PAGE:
TV miniseries review: Magpie Murders (Britbox, 2022)
Based on a 2016 novel of the same name by Anthony Horowitz, Magpie Murders stars Susan Ryeland (Lesley Manville) as an editor for an independent publishing house. Her boss (Michael Maloney) wants her to take over the reins of the company, while her boyfriend (Alexandros Logothetis) wants to spend more time with her. Everything hinges on getting the latest Atticus Pünd novel to print.
Susan’s, and indeed the company’s, biggest client is murder mystery writer Alan Conway (Conleth Hill). He’s not the most pleasant of people to be around, it has to be said, but his post war-set German super sleuth Atticus Pünd (he’s very much a kind of Hercule Poirot type character) brings home the bacon. In fact, the latest manuscript has just been delivered, ready for editing.
Only problem is the manuscript is missing the last chapter.
And the author has been found dead.
What’s a poor book editor to do, but to try and locate the missing chapter … and maybe solve a mystery or two in the process.
One thing I really liked about this miniseries is how it shows both today’s real world and the 1950s world of the Atticus Pünd novel in question, so it’s a double whammy of a mystery. On the one hand, where’s the final chapter and did Conway really kill himself or did any of the many people with very good motives to do so murder him? On the other, who committed the murder in the whodunnit? Conway based a number of characters on people he knew, so there’s an overlap – e.g. Daniel Mays plays a real life police officer as well as a bumbling police officer in the book, Conway’s partner (Matthew Beard) is also Pünd’s hapless sidekick Fraser.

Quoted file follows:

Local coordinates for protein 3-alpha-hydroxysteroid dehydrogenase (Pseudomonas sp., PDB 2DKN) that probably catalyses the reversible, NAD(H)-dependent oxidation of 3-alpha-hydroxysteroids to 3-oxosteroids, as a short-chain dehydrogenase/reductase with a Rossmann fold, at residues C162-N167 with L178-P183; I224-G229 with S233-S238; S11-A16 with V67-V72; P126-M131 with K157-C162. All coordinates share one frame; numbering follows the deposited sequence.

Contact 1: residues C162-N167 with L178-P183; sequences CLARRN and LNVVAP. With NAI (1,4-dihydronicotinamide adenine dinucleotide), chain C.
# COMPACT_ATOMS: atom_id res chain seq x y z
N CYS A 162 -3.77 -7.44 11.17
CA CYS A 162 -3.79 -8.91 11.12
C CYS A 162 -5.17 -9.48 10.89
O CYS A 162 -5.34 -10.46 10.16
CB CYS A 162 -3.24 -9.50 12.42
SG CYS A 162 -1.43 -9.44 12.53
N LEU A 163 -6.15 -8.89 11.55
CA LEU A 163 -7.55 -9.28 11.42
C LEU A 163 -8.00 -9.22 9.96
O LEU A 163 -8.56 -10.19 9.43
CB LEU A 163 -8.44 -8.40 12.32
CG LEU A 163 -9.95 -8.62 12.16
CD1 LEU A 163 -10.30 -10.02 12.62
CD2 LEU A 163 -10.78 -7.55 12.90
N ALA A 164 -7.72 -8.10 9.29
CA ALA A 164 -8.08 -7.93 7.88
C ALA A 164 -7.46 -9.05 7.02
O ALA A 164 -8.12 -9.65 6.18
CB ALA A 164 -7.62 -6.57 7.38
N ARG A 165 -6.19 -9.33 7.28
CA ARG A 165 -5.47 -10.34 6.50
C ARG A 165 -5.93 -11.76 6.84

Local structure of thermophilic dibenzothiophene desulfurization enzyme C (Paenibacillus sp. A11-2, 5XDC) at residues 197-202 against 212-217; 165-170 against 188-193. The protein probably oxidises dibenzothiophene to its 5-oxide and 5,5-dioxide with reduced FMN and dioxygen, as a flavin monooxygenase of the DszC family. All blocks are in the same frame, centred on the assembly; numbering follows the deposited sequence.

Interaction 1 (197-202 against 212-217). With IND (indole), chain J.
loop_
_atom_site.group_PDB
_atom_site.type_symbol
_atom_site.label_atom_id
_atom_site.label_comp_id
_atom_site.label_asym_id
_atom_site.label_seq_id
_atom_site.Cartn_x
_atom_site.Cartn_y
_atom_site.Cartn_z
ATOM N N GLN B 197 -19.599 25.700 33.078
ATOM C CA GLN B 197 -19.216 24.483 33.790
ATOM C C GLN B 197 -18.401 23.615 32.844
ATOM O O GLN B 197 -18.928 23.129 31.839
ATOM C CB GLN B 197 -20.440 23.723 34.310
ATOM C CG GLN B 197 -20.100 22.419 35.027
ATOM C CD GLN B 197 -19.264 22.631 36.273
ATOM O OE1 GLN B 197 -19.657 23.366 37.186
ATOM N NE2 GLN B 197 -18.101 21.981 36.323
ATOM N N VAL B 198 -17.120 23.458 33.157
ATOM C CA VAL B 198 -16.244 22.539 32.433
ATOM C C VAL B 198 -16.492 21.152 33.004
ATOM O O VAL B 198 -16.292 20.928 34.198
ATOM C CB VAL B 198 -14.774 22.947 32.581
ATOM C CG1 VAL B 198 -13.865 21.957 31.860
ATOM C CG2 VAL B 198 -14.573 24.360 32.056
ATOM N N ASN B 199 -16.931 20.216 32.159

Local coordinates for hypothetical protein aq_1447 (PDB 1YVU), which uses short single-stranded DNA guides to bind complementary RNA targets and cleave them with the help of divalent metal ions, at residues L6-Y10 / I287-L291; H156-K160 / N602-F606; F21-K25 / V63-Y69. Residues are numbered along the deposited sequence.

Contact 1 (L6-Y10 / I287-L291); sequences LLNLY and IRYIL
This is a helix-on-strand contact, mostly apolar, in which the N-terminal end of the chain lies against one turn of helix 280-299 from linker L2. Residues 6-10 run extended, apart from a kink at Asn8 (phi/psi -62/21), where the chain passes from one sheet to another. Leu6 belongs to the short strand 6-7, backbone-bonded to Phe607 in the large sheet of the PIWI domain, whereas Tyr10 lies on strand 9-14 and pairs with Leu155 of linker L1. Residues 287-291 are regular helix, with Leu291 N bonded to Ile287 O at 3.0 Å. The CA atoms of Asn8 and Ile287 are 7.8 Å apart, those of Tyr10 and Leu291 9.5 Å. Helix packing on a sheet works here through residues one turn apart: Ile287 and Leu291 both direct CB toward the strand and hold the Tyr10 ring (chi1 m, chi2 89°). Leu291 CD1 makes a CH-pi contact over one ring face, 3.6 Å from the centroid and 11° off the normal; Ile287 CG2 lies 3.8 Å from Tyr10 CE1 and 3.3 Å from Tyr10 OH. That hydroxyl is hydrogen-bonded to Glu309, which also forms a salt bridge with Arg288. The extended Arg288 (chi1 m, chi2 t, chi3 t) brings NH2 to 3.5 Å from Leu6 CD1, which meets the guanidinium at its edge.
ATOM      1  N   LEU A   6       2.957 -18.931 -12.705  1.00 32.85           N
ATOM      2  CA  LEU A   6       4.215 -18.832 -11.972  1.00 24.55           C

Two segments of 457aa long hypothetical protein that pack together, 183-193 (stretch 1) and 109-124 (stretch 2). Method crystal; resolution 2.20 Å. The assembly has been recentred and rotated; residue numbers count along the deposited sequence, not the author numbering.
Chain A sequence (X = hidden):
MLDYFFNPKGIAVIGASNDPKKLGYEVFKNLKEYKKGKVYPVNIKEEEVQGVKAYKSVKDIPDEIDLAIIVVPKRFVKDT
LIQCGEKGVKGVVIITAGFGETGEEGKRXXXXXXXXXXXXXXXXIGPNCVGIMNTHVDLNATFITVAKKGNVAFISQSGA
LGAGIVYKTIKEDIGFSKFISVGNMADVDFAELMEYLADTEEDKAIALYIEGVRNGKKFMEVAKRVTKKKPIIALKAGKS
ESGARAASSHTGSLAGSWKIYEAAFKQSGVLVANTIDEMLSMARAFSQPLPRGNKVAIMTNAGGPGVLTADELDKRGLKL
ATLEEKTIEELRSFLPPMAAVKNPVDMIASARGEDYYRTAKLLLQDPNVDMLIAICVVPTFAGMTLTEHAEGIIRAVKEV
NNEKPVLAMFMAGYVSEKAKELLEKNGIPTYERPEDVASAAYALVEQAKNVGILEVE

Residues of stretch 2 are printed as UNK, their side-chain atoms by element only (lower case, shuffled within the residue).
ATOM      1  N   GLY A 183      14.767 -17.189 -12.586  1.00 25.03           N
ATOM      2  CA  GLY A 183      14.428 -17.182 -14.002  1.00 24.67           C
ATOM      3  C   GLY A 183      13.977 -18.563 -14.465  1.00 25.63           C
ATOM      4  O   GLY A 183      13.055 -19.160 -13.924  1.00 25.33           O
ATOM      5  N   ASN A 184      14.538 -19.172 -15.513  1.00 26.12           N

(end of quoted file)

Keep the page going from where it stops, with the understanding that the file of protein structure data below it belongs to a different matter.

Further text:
More interesting is that Atticus Pünd (Tim McMullan) appears not just in his own timeline, but he also appears around Susan, as if he was a real person. He helps her with the clues she’s gathering, pointing out little inconsistencies that she didn’t quite realise she noticed, and so on. Having full visual and auditory hallucinations of a fictional character she’s spent a lot of time with over the years doesn’t faze her in the slightest – she doesn’t even seem surprised that he shows up. There is a word for this very phenomenon (although being able to see them as a fully realised hallucination is rare), so I wonder if Horowitz might have experienced it for himself. Intriguing for sure.
The editing was tight, never a dull moment and we ended up binging the whole thing because we do love a good murder mystery in this house, and here we got two for the price of one. The characters were engaging, the plot twisty and interesting, and to top it all off it appears they will be adapting the second Susan Ryeland novel into a miniseries as well. Good times! Magpie Murders was a real pleasure to watch.
5 out of 5 traffic jams.